SAN FRANCISCO—Even with the success that many media and entertainment companies have found in successfully distributing content to more screens, here they sit, facing a similar dilemma: How best to store, manage and deliver content—without putting undue strain on storage and workflow silos—while simultaneously keeping files secure across multiple screens.
Ross Video developed its Inception platform to be the single entry point for content creators—particularly when it comes to handling second-screen programming for social media and web integration.
The way viewers consume content is constantly evolving so it stands to reason that media companies must rely on workflows nimble enough to adapt and evolve through connected, intelligent workflows.
That’s one reason why unraveling digital content management (DCM) in the era of multiple screen delivery is one of the biggest issues facing the industry today.
DCM technologies have come a long way, of course. Who recalls the high-tech process of pawing through racks of labeled tape drives? Today, technologies offer a new means of managing, archiving, distributing and delivering media in a way that offers greater mastery over content.
And now, the priority is to provide for broadcast, social media or the Web. After all, how often these days does breaking news happen at the traditional 6 P.M. timeslot?
“Whether they are writing a story for broadcast, social media or the Web, [users need to be able to] write and publish original content or repurpose content from one platform to another,” said Jenn Jarvis, marketing product manager at Ross Video in Iroquois, Ont.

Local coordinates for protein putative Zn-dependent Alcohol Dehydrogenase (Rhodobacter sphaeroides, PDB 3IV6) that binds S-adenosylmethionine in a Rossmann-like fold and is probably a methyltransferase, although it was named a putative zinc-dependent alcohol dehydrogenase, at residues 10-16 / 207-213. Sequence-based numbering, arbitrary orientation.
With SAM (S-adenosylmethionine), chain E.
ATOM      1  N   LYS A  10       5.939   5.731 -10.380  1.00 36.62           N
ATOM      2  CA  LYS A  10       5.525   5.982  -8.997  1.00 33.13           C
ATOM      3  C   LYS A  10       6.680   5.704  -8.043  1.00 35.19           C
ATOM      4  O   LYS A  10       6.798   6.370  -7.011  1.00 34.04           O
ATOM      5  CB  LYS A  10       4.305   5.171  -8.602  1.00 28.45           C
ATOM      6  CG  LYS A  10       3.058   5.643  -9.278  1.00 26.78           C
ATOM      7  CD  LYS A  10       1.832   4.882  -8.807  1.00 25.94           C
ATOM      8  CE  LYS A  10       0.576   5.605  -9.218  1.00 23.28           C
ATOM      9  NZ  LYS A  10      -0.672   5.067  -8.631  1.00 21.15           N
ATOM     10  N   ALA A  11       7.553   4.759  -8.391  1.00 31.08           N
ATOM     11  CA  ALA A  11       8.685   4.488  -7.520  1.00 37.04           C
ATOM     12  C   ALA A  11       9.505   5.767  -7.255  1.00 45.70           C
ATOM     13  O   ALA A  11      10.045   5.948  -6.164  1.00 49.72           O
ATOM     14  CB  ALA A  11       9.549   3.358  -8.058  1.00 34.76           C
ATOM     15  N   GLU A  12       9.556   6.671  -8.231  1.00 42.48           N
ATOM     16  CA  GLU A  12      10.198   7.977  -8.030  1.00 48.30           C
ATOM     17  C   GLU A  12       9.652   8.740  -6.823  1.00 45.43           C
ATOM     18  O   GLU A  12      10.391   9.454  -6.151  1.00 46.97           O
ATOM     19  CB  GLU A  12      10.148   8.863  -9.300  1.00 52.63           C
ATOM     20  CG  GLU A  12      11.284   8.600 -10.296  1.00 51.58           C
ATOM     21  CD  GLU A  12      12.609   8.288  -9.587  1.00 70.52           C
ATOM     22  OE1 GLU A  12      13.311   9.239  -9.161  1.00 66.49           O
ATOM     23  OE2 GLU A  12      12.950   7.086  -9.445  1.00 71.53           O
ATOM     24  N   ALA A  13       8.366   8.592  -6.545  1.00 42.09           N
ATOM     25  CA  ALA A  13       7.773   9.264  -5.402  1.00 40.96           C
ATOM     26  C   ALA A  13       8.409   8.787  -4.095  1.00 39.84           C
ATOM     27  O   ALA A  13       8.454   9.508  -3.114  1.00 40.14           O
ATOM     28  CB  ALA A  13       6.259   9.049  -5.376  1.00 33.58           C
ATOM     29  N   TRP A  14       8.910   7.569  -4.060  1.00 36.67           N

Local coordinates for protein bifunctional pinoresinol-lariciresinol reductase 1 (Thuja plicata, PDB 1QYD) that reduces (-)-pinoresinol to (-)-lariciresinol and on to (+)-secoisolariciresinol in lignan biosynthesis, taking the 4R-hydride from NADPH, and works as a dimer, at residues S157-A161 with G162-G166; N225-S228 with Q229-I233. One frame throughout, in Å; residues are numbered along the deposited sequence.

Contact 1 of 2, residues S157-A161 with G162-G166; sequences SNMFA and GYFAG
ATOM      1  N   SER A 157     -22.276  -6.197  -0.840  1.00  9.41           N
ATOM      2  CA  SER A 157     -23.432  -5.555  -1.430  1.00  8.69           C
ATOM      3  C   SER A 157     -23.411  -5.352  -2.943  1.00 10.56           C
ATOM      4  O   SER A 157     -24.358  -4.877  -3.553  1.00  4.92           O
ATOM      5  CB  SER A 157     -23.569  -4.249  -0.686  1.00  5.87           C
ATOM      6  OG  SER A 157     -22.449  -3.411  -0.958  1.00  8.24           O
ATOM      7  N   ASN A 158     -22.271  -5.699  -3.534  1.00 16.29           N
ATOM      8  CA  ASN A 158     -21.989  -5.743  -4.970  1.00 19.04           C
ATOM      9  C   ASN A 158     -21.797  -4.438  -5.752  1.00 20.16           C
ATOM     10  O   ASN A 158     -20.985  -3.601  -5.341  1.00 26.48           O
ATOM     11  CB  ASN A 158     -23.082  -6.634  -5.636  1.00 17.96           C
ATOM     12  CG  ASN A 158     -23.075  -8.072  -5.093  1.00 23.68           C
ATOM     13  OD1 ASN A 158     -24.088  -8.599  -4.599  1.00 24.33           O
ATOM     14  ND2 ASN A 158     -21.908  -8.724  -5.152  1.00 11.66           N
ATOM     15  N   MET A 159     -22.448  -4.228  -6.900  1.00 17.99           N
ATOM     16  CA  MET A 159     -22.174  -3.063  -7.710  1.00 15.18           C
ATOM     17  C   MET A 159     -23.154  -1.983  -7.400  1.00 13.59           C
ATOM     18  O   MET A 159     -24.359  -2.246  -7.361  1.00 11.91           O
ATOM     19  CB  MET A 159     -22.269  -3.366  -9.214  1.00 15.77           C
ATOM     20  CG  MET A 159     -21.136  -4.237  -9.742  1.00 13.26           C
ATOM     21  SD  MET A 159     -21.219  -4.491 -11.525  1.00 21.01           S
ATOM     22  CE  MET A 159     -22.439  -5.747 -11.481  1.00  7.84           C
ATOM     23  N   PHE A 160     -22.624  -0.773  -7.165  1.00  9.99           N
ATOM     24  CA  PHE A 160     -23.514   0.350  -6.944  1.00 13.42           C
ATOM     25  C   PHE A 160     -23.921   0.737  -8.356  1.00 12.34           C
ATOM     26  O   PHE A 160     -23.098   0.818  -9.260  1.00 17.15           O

Some DCM solutions are being used in the traditional sense—to produce rundowns, and to connect to MOS workflows with graphics, video servers, teleprompters and other broadcast devices. But newer breeds of systems combine social media and web into the workflow. For some broadcasters, the Ross Inception newsroom computer system is used as a single-entry point for content creators. “If a story is broken on the website first and we want to flip the content into the evening rundown, it only takes a few clicks to reformat the content, all in the same screen,” she said.
Users need to browse traditional newswires in the same screen where they search hashtags on Instagram; as a result, content can be downloaded for reuse in one click, Jarvis said. When paired with the media asset management tool Streamline, users can browse existing assets and add them to on-air graphics or posts for Facebook, Twitter, YouTube or the web.
“When we design a workflow feature, it isn’t about television or digital, it’s about creating a workflow that bridges the gap between the two,” Jarvis said.
And still, one of the biggest challenges around multiplatform content creation is the fragmentation of that workflow.